Interestingly, a similar thing is true of Ananias, who was sent by Jesus not only to heal Saul’s blindness but set him on the right track as a follower of Jesus. The idea of purposely assisting the faith’s number on foe was so inane that Ananias actually argued with Jesus, thinking it was a mistake: “Lord, I have heard from many about this man, how much evil he has done to your saints in Jerusalem; and here he has authority from the chief priests to bind all who invoke your name.” In other words, Jesus must have picked the wrong guy.
     But, no, Saul is God’s chosen instrument, who will suffer for Jesus’ name. With those astounding words ringing in his ears, Ananias prayed for the one he longed to avoid. As was true of Saul, his part in all this was not his idea. Ananias was not quite as helpless as Saul in the face of Divine activity, but he probably felt that was the case. So it is that he prayed for Saul, even calling him “brother,” asking that he would regain his sight and be filled with the Holy Spirit.
     Listen to a summary of the situation by commentator Scott Hoezee: “You wonder what Saul thought when the scales fell from his eyes only to have those eyes then fall on the kind – if somewhat wary – face of Ananias. A few days earlier, Saul would have seen red to behold such a Jesus person, but now he sees instead the face of a brother in the Lord.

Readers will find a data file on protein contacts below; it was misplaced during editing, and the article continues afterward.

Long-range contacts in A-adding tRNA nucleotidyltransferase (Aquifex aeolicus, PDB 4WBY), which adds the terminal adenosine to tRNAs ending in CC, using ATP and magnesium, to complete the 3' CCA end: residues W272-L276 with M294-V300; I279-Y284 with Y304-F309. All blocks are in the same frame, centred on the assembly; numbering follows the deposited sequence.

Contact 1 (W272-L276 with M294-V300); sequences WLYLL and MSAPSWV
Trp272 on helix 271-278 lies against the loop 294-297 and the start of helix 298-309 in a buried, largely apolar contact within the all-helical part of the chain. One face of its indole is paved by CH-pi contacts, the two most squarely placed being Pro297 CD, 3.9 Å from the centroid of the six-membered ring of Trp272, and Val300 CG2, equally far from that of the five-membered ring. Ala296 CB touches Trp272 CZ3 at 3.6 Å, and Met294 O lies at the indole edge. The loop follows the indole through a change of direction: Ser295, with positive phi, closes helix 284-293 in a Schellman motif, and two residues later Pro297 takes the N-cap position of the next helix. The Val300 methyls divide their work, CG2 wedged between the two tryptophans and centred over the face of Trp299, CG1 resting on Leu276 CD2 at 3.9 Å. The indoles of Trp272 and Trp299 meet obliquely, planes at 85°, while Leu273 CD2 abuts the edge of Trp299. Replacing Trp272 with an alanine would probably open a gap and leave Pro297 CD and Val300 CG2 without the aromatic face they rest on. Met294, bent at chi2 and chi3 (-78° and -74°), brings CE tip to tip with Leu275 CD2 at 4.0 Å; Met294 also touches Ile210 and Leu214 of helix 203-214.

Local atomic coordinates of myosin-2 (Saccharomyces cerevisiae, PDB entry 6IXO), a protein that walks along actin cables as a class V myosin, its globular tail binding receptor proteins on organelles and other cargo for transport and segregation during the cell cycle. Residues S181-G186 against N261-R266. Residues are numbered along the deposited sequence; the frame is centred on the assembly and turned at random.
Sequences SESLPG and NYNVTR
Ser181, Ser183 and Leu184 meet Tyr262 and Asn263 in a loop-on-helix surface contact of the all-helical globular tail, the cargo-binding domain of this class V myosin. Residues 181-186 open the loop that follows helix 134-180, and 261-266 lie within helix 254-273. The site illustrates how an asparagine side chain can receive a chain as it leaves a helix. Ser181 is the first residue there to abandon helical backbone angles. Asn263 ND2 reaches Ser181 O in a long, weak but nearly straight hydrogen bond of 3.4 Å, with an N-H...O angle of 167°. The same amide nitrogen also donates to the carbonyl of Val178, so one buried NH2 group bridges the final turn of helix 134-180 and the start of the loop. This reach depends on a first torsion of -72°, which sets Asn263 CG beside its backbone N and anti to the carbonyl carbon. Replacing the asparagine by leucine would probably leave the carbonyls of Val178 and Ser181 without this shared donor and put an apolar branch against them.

“If Saul turned Paul became the early church’s biggest champion of grace, you know full well that it was this dramatic turn-around in his own life that was the wellspring of every syllable of grace Paul ever preached or wrote about in the coming years.” (2)
     We see in this story a profound transformation between Saul’s opening threats and his concluding preaching in the synagogues that Jesus is God’s son. In it, disciples and non-disciples alike are swept up in God’s plan.
     That takes us back to where we ended last week, that the Christian faith will live on because it is of Divine, not human origin. Remember how the Pharisee Gamaliel advised his fellow members of the Sanhedrin, who were so enraged at the disciples that they wanted to kill them? (Talk about a roadblock!)